It’s not surprising that abdominal bloating is a relatively frequent digestive complaint. It can be triggered by diet, lifestyle and certain chronic health conditions, and often it appears along with common digestive problems, such as constipation. Whether you experience this inflated, tight-bellied feeling regularly or rarely, it’s not always easy to pin down the cause. Although certain foods are widely associated with bloating, other foods -- including those that generally promote digestive health, like tomatoes -- can cause bloating in some people.
Tomatoes and Digestion
Tomatoes are widely recognized as a wholesome, low-calorie source of vitamin C, potassium and beneficial antioxidants. With their moderate amount of fiber and high water content -- the fruit provides about 2 grams of fiber per cup and is almost 95 percent water by weight -- tomatoes promote digestive efficiency and bowel regularity. These generally positive attributes can trigger bloating, however, particularly if you consume large quantities of tomatoes or your diet is otherwise low in fiber. Bloating caused by water is typically short-lived, while bloating brought on by a sudden increase in fiber is often accompanied by intestinal gas.
Sensitivity to Tomatoes
Despite their high water content, tomatoes are relatively acidic. If you have a sensitive stomach, eating tomatoes could irritate the lining of your stomach, triggering inflammation and minor bloating. Experiencing significant bloating after eating tomatoes, however, might be a sign of an intolerance -- a chemical response that may only occur after eating a certain amount of the problematic food. Like dairy products, chocolate and citrus fruits, tomatoes are a common cause of food intolerance. Food intolerance, in turn, can cause of bloating and distention, or a visible increase in abdominal girth.
Effects on IBS and GERD
Tomatoes may be more likely to trigger bloating in the presence of common underlying digestive disorders, including irritable bowel syndrome and gastroesophageal reflux disease. Although IBS is a complex problem that isn’t well understood, food intolerance is thought to trigger common IBS symptoms, including bloating, in some patients. Tomatoes and other acidic foods have been known to provoke GERD symptoms in some people. Also known as acid reflux, GERD occurs when a weak esophageal sphincter allows the digestive juices in your stomach rise up into your esophagus. Although this usually leads to heartburn, it can also trigger other gastrointestinal symptoms, including bloating, particularly for the high proportion of GERD patients also affected by dyspepsia, or indigestion.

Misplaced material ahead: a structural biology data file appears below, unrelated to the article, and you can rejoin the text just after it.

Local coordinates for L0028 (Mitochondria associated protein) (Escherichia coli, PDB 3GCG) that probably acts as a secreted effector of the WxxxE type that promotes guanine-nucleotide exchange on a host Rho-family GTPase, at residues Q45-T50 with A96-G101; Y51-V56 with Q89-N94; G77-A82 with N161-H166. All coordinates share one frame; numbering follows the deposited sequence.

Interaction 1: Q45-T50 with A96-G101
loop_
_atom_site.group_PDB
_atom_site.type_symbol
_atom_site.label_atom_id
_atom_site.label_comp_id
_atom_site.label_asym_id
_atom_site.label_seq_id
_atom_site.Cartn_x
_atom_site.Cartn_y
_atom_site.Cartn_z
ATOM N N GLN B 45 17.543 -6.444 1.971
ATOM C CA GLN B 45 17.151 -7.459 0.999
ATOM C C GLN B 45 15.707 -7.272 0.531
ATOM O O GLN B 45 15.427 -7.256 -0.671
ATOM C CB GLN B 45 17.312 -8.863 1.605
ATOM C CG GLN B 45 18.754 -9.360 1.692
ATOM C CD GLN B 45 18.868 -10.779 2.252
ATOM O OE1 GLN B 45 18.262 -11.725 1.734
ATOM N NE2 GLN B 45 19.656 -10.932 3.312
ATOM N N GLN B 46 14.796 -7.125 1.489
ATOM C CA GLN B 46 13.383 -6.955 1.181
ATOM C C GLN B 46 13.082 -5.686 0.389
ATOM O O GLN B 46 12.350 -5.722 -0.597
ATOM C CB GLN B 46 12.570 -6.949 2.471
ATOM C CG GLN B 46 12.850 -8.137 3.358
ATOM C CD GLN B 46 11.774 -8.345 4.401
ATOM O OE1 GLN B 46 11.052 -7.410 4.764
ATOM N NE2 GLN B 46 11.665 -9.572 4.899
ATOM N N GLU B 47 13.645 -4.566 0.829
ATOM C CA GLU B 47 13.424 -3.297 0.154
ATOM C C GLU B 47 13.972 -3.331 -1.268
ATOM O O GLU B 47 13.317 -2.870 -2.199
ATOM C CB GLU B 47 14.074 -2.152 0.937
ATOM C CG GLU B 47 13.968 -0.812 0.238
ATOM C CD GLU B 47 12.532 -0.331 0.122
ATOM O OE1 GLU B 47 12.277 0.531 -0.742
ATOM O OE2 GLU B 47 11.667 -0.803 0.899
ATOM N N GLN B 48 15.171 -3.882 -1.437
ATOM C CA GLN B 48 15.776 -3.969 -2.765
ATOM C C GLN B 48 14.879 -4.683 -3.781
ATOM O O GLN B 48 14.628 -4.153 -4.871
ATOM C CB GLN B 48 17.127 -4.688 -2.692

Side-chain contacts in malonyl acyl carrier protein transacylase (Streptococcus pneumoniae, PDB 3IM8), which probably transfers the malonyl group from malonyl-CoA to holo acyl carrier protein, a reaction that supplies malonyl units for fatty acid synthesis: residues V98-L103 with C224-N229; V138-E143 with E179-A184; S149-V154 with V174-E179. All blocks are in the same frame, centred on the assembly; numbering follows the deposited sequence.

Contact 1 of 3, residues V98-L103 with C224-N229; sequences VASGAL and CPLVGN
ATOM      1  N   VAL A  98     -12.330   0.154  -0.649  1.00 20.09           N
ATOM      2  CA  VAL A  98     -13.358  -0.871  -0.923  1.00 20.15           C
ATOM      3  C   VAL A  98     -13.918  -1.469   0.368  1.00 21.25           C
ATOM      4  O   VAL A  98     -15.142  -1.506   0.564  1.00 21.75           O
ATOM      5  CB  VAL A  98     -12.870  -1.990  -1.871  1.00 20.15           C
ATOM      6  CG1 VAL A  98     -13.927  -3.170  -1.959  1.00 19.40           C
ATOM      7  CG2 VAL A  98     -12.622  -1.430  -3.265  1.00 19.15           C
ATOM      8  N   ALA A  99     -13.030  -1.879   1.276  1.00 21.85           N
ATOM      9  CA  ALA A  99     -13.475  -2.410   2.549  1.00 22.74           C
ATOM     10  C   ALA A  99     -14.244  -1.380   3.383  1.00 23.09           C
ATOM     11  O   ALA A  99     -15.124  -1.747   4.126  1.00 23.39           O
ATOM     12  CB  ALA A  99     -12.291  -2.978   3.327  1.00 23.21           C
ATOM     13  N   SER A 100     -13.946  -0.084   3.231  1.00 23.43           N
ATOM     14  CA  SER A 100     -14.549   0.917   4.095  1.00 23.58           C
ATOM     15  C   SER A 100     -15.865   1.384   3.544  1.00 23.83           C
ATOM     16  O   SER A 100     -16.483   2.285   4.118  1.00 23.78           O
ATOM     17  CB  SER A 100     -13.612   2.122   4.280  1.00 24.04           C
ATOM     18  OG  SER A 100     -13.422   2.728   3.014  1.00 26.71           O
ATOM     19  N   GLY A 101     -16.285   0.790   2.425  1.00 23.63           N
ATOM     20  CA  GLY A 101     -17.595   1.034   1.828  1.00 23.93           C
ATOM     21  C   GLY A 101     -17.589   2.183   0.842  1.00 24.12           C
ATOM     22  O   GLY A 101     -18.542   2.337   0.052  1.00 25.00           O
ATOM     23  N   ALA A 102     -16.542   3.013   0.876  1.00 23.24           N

You don’t have to have a digestive disorder or food intolerance to wind up with a bloated belly after eating tomatoes, especially if you typically consume tomatoes in the form of sauce. Like tomato juice and other concentrated tomato products, tomato sauce tends to be very high in sodium -- the average 1-cup serving has over 1,100 milligrams of sodium, according to the U.S. Department of Agriculture. High-sodium foods promote water retention, which can lead to temporary bloating, particularly for people who are sensitive to the effects of sodium. Keeping a detailed food diary can help you discover whether your bloat is caused by tomatoes or some other component of your diet.
- MedlinePlus: Abdominal Bloating
- International Foundation for Functional Gastrointestinal Disorders: Understanding Bloating and Distension
- National Institute of Diabetes and Digestive and Kidney Diseases: Indigestion
- Better Health Channel: Food Allergy and Intolerance
- University of Maryland Medical Center: Irritable Bowel Syndrome
- University of Maryland Medical Center: Gastroesophageal Reflux Disease and Heartburn
- National Institute of Diabetes and Digestive and Kidney Diseases: Gas in the Digestive Tract
- USDA National Nutrient Database: Tomatoes, Red, Ripe, Raw, Year Round Average
- USDA National Nutrient Database: Tomato Products, Canned, Sauce
- Wellness Foods A to Z: An Indispensable Guide for Health-Conscious Food Lovers; Sheldon Margen, M.D.